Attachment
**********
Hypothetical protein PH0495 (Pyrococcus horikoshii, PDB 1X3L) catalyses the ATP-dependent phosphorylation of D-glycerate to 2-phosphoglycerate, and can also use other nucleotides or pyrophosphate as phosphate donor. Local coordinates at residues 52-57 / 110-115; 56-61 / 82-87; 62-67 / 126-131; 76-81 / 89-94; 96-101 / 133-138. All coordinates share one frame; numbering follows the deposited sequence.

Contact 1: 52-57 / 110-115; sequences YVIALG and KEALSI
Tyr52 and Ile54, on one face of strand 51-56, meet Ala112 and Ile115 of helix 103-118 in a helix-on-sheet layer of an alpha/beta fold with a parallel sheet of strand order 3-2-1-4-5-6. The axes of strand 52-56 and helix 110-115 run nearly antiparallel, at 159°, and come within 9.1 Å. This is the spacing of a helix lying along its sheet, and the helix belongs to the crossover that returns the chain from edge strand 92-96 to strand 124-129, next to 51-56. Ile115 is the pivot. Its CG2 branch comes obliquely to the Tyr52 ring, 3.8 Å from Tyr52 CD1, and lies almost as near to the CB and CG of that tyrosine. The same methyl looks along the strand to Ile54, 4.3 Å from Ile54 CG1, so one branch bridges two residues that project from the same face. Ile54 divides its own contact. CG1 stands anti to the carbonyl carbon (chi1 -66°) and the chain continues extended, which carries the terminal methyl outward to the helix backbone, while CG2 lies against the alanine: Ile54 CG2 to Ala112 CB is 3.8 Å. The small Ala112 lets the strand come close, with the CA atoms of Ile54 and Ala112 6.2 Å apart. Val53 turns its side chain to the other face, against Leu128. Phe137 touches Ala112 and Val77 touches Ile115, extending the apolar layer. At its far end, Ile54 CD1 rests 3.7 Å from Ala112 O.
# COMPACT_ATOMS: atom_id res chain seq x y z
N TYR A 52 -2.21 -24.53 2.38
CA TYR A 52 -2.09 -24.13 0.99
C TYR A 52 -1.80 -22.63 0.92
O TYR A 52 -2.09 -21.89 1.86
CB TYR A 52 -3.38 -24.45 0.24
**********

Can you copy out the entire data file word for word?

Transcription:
Hypothetical protein PH0495 (Pyrococcus horikoshii, PDB 1X3L) catalyses the ATP-dependent phosphorylation of D-glycerate to 2-phosphoglycerate, and can also use other nucleotides or pyrophosphate as phosphate donor. Local coordinates at residues 52-57 / 110-115; 56-61 / 82-87; 62-67 / 126-131; 76-81 / 89-94; 96-101 / 133-138. All coordinates share one frame; numbering follows the deposited sequence.

Contact 1: 52-57 / 110-115; sequences YVIALG and KEALSI
Tyr52 and Ile54, on one face of strand 51-56, meet Ala112 and Ile115 of helix 103-118 in a helix-on-sheet layer of an alpha/beta fold with a parallel sheet of strand order 3-2-1-4-5-6. The axes of strand 52-56 and helix 110-115 run nearly antiparallel, at 159°, and come within 9.1 Å. This is the spacing of a helix lying along its sheet, and the helix belongs to the crossover that returns the chain from edge strand 92-96 to strand 124-129, next to 51-56. Ile115 is the pivot. Its CG2 branch comes obliquely to the Tyr52 ring, 3.8 Å from Tyr52 CD1, and lies almost as near to the CB and CG of that tyrosine. The same methyl looks along the strand to Ile54, 4.3 Å from Ile54 CG1, so one branch bridges two residues that project from the same face. Ile54 divides its own contact. CG1 stands anti to the carbonyl carbon (chi1 -66°) and the chain continues extended, which carries the terminal methyl outward to the helix backbone, while CG2 lies against the alanine: Ile54 CG2 to Ala112 CB is 3.8 Å. The small Ala112 lets the strand come close, with the CA atoms of Ile54 and Ala112 6.2 Å apart. Val53 turns its side chain to the other face, against Leu128. Phe137 touches Ala112 and Val77 touches Ile115, extending the apolar layer. At its far end, Ile54 CD1 rests 3.7 Å from Ala112 O.
# COMPACT_ATOMS: atom_id res chain seq x y z
N TYR A 52 -2.21 -24.53 2.38
CA TYR A 52 -2.09 -24.13 0.99
C TYR A 52 -1.80 -22.63 0.92
O TYR A 52 -2.09 -21.89 1.86
CB TYR A 52 -3.38 -24.45 0.24